The reliability and precision of an ordinary mechanical watch can be affected by a magnetic field of 50 to 100 gauss. But many scientists are exposed to much higher magnetic fields during the course of their work. Rolex’s solution was the Rolex Milgauss, created in 1956, and resistant to 1000 gauss. Hence the name of the watch, mille being French for thousand.
The Milgauss has remained faithful to its scientific heritage and unique identity as it has evolved. With its clean lines and evocative orange seconds hand, shaped like a lightning bolt to echo the original model, the Milgauss is recognisable at a glance.
The first innovation at the heart of the Milgauss' resistance to magnetic interference is the shield inside its Oyster case. Made of ferromagnetic alloys selected by Rolex, it surrounds and protects the movement. The symbol for magnetic flux density – the capital letter 'B' with an arrow – is engraved in this magnetic shield, but only Rolex-certified watchmakers will ever see it.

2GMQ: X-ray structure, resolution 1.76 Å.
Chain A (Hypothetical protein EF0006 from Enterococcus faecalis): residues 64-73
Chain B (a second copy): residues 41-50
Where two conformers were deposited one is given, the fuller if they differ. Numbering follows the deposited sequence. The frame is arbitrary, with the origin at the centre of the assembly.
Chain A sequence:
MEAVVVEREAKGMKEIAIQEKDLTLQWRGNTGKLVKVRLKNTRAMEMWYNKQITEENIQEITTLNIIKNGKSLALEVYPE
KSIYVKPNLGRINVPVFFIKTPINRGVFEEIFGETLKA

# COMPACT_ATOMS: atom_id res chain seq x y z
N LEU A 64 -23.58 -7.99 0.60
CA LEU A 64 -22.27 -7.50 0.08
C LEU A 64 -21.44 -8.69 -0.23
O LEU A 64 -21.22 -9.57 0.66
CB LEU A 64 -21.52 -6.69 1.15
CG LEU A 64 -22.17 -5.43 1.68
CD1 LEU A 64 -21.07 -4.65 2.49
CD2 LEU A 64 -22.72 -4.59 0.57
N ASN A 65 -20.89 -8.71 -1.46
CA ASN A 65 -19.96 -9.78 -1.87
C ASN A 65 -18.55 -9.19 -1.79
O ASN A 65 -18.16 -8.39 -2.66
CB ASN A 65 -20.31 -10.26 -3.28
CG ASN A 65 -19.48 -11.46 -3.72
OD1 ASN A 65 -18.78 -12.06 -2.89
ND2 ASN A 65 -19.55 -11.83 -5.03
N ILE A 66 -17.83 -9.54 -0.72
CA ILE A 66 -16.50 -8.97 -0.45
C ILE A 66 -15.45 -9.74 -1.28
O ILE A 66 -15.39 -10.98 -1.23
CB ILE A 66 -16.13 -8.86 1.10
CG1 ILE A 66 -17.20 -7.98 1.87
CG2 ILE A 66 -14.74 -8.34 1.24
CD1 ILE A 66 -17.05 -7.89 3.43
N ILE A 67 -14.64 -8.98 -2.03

The Milgauss is equipped with calibre 3131, a self-winding mechanical movement entirely developed and manufactured by Rolex. It incorporates state-of-the-art technologies patented by the brand that ensure exceptional resistance to magnetic fields. Like all Rolex Perpetual movements, the 3131 is a certified Swiss chronometer, a designation reserved for high-precision watches that have successfully passed the Swiss Official Chronometer Testing Institute (COSC) tests.
A unique watch crystal in green sapphire developed in 2007 by Rolex. Scratchproof, fade-proof and available exclusively on the Milgauss. Its light green shade, tinted throughout the entire crystal, turns nearly luminescent at the bevelled edges. The result of a secret process that required years of development to master and takes weeks to produce. Not patented, as it is so difficult to make that no one else would even venture to try.